( Originally Published Early 1900's )
C. C. CARSTENS, MICHIGAN CITY, INDIANA.
"Breed is more than feed." This expression applies to all domesticated animals, and a horse, a cow, a pig, or a dog is valued according to its pedigree.
By the term pedigree we refer to the genealogy, the descent or in simpler terms, a pedigree is the record of the line of ancestors. The pure races of animals which we have today were produced by repeated selection or crossing of the ancestors of our present day animals. The record of these ancestors is the pedigree.
In 1862 pedigree wheat was produced, bred upon the same principle of repeated selection, the same principle which has produced pure races of animals.
Now the question arises; is it important that we know the pedigrees of plants, propagated from buds, scions, cuttings and off-shoots of plants, as it is in the case of men, animals and seeds?
The pedigree idea rests upon the most important principle of plant breeding—that of selection. We know that no two trees in any orchard are exactly alike, either in the amount of fruit which they bear or in their vigor and habit of growth. Some are uniformly productive and some are uniformly unproductive. We know too that scions or buds tend to reproduce the characters of the trees from which they are taken. If all other plants are being improved by selection, and the improvements are handed down to their offspring, why can we not improve our varieties of fruits by selection of scions, buds and cuttings?
Before we go further we must first draw a clear line between plants propagated from buds and scions and those grown from seeds. In the ease of seeds we have the offspring inheriting a combination of definite characters of two parents. Since these combinations of characters handed down from parents to children are never the same we find that individual seedlings from the same two plants may vary greatly.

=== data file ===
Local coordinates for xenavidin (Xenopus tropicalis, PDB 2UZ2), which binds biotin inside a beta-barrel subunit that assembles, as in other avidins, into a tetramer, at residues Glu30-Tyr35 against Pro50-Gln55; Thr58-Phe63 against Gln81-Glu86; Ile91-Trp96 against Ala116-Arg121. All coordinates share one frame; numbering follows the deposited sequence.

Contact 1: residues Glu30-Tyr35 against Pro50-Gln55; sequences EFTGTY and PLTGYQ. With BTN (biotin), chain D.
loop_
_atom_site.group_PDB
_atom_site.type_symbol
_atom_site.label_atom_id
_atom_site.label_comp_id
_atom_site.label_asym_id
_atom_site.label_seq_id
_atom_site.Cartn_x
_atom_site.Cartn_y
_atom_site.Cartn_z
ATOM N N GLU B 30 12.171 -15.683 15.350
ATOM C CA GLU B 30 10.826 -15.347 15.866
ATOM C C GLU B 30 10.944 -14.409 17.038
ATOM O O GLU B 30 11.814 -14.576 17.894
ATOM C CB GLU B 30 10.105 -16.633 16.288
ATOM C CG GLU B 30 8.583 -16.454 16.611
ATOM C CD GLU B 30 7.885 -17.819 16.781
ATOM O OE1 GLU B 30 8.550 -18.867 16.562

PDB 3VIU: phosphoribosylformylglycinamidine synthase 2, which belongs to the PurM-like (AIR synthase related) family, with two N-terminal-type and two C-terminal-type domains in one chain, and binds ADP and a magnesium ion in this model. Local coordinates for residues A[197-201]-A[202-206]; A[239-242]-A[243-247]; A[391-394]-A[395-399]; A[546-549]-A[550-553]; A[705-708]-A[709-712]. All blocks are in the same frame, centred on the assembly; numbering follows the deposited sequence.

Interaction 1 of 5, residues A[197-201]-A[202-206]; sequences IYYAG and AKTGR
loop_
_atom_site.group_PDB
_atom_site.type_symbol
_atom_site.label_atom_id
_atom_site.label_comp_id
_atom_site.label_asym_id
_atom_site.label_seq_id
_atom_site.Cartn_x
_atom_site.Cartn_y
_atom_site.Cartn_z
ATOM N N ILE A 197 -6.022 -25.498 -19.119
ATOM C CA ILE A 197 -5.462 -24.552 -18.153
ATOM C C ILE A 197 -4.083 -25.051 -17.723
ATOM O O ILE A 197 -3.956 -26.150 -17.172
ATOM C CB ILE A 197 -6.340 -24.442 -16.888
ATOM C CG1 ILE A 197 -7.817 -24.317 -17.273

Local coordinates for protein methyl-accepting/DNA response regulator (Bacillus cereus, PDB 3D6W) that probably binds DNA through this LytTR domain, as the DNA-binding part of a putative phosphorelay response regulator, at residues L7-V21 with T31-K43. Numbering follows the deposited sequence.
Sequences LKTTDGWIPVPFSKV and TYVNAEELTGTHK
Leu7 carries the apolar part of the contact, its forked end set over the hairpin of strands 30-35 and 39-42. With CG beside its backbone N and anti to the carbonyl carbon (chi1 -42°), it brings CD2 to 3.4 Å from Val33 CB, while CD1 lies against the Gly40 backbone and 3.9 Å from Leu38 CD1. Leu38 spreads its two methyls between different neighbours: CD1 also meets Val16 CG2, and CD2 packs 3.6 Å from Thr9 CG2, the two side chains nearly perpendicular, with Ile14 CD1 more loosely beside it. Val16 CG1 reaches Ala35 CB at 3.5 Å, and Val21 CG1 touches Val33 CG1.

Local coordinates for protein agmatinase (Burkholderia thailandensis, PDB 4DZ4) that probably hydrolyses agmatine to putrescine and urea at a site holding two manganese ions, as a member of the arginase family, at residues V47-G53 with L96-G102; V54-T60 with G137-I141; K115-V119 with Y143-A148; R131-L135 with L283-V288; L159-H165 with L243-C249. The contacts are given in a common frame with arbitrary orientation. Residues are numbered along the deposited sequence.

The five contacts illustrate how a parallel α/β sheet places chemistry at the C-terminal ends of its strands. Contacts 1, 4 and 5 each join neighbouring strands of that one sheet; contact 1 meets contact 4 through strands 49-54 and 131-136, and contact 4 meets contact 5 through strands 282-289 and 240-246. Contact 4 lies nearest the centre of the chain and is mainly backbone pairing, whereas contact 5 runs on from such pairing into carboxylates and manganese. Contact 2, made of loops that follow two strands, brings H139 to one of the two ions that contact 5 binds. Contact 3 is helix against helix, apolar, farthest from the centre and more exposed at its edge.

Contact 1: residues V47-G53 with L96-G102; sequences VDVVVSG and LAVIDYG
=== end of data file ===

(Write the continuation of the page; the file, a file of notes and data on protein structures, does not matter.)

On the other hand a bud or scion is literally a "chip off the old block," and we find it to contain the characters of only one plant, the plant from which it was taken.
A concrete example is found in the selection of cuttings from a chosen tree in the orchard and propagating trees from these right in the same orchard and under similar conditions. It shows that even if this is done for several succeeding generations, that the last trees will produce no better fruit than the original tree in the orchard.
We cannot breed up by this method of selection of cuttings, a type of Northern Spy for example that had in addition to all the ordinary Spy qualities, the character of resistance to scab, or a thicker, tougher skin to improve its shipping qualities.
I have here a Northern Spy produced on a tree which was grown from a scion taken from the original Spy tree at E. Bloomfield, New York. It is therefore only one generation removed from the original Spy. This tree was not sprayed this year and scabs shows up on this specimen. In the other hand I have a Spy from a tree that has no pedigree be-cause through several generations the scions have been selected in-discriminately from among Spy trees. Holding them up for comparison shows no differences by which you could distinguish one from the other.